October 25, 2010 – The trip was awesome—a dream exotic vacation to Bali. It was not about eat, pray, love, but a rather unbalanced midpoint to meet my Oz-dwelling daughter. I enjoyed dashes of ecotourism and agritourism, but even in full vacation mode I couldn’t fully suppress my perspective as a taxonomist.
The place is idyllic, verdant, vibrant, unique, and quirky, with wondrous surprises at every turn. A few features were especially surprising, like getting candy instead of small change in a sales transaction (rupiah come in millions, like Italian lire before the euro), and motorbike fuel is sold in any container handy from vegetable oil jugs to Jack Daniels bottles. The lack of guard rails on twisty mountain roads, wildly variable heights of steps in a staircase and the wobbly concrete panels of sidewalk paving with gaping 2×3 foot holes in them, hopscotched on a dark night in the rain, would set a lawyer’s heart a-flutter.
And then there’s the spelling, a wonderfully creative adventure. The spelling of words on signs, menus, brochures and more never failed to surprise and entertain. Though the word “internet” was consistent, even in remote villages, other words were expressed with endless variety. Initially, I viewed the spelling as a phonology test in linguistics until I realized there was no rule, no rhyme, no reason to it. Seeing an English translation after the Indonesian text did not guarantee I could easily make sense of what I read, nor could I expect the same spelling the next time.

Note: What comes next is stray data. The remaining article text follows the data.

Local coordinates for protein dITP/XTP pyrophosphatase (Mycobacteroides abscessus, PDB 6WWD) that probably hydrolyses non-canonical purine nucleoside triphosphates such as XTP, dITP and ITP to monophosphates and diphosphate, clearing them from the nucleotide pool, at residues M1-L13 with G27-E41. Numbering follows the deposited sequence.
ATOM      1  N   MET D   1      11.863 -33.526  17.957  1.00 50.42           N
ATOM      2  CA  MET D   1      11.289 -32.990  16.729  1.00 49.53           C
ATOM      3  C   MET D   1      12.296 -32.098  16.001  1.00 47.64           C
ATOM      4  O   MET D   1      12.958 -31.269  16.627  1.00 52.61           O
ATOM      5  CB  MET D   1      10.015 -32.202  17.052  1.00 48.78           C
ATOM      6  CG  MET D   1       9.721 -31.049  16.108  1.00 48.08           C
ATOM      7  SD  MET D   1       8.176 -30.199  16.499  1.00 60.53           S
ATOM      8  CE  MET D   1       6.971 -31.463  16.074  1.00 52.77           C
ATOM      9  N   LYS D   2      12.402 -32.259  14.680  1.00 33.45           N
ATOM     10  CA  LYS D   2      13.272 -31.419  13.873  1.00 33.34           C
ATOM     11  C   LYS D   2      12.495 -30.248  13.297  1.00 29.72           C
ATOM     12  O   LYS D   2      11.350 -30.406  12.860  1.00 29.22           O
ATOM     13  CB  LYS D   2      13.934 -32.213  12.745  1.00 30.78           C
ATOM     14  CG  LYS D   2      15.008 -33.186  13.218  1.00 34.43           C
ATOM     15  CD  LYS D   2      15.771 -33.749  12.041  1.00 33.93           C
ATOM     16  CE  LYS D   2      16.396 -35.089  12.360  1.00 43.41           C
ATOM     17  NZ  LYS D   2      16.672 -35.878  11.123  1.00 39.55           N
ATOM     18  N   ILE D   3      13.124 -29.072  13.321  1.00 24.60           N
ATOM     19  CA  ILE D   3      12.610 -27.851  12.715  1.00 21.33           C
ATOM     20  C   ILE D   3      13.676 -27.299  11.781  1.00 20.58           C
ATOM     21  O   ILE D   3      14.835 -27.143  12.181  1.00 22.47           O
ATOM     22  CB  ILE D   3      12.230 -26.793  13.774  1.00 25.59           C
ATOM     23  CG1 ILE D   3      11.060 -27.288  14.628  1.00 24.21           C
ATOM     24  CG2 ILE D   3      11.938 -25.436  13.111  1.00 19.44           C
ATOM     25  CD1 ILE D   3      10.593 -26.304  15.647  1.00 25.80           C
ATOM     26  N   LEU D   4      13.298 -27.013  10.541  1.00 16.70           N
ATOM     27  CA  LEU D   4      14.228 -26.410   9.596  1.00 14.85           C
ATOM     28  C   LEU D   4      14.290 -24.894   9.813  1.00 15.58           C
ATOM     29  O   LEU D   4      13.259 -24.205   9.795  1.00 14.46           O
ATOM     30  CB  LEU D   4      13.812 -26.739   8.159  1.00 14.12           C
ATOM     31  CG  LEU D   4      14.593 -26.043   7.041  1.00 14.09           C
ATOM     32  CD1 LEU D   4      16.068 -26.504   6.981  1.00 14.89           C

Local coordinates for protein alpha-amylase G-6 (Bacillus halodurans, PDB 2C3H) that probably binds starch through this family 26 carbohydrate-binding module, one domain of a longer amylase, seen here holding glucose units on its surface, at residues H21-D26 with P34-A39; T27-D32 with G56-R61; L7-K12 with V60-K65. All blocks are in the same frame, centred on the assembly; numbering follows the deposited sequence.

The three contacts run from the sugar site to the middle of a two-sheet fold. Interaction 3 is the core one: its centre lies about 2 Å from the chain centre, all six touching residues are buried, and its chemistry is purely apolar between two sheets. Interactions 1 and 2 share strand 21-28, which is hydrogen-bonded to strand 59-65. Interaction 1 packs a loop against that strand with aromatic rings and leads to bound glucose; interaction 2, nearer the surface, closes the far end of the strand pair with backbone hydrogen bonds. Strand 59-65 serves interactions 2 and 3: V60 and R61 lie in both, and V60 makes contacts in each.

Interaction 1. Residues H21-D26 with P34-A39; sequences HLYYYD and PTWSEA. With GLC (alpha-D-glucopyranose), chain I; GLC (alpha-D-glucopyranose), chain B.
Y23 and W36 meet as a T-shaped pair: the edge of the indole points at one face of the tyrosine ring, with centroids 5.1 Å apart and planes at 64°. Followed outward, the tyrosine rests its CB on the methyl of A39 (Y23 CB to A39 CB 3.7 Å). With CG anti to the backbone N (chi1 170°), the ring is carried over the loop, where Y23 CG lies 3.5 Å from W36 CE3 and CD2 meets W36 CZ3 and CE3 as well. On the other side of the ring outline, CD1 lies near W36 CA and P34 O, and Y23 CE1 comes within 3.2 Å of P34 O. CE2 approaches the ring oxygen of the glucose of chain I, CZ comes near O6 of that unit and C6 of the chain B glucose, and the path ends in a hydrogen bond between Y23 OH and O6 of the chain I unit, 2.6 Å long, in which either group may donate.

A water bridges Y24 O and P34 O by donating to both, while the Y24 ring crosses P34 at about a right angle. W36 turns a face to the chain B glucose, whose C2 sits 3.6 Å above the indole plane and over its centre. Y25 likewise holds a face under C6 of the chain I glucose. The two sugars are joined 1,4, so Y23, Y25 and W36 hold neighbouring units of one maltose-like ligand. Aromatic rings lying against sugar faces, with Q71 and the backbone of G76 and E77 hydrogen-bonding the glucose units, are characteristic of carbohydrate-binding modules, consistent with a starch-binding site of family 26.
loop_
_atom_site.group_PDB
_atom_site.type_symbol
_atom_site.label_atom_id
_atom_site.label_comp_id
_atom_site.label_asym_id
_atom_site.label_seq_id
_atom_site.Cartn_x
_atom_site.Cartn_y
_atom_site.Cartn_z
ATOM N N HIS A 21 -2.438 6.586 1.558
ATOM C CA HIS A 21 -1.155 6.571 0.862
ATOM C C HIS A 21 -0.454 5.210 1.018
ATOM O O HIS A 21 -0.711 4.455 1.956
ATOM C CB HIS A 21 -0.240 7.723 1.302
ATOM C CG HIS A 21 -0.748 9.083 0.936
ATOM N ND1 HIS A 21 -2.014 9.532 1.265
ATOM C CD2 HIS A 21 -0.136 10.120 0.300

Though much of what I encountered was oriented to tourists, the unexpected—sidewalks, steps, spelling, and more—was well outside the range of my expectations and made navigating a challenge.
Travel is an adventure, venturing beyond the daily norm to get away from the routine and expected. We seek excitement and variety from travel, not efficiency. Yet efficiency has its place. Predictability and standardization make it easy to recognize where we are and how to move around. With familiar landmarks and a sense of what to expect, it is simply easier to find your way. Creatively gesturing to circumvent a language barrier can be fun in travel but ineffective to accurately convey an idea or important direction.
What is true for finding your way around a new place is also true for navigating a taxonomy. What’s around and what comes next should make sense. It’s easier to find information when your approach to knowledge organization and expression is similar to that reflected in the unfamiliar taxonomy. Ideally, the approaches are based on accepted and shared standards, which facilitate a searcher’s navigating a taxonomy. Those standard also support interoperability between vocabularies, their capacity to meld concepts and organizational structures in a reasonably smooth fashion. For taxonomies, that means following the ANSI/NISO Z39.19 standard, Guidelines for the Construction and Management of Monolingual Controlled Vocabularies, the British Standard BS 8723 Structured Vocabularies for Information Retrieval, or the comparable international standards ISO 2788 for monolingual thesauri and ISO 5964 for multilingual thesauri.
My short visit to Bali reminded me that travel and adventure present wonderful opportunities to explore. It is great to break out of everyday routines and enjoy what’s novel and unexpected. Surprises are usually welcome and often the highlight of a trip. But quirky doesn’t cut it when the goal is efficiency and productivity. Especially for taxonomy work, standards are good.
Chief Taxonomist, Senior Editor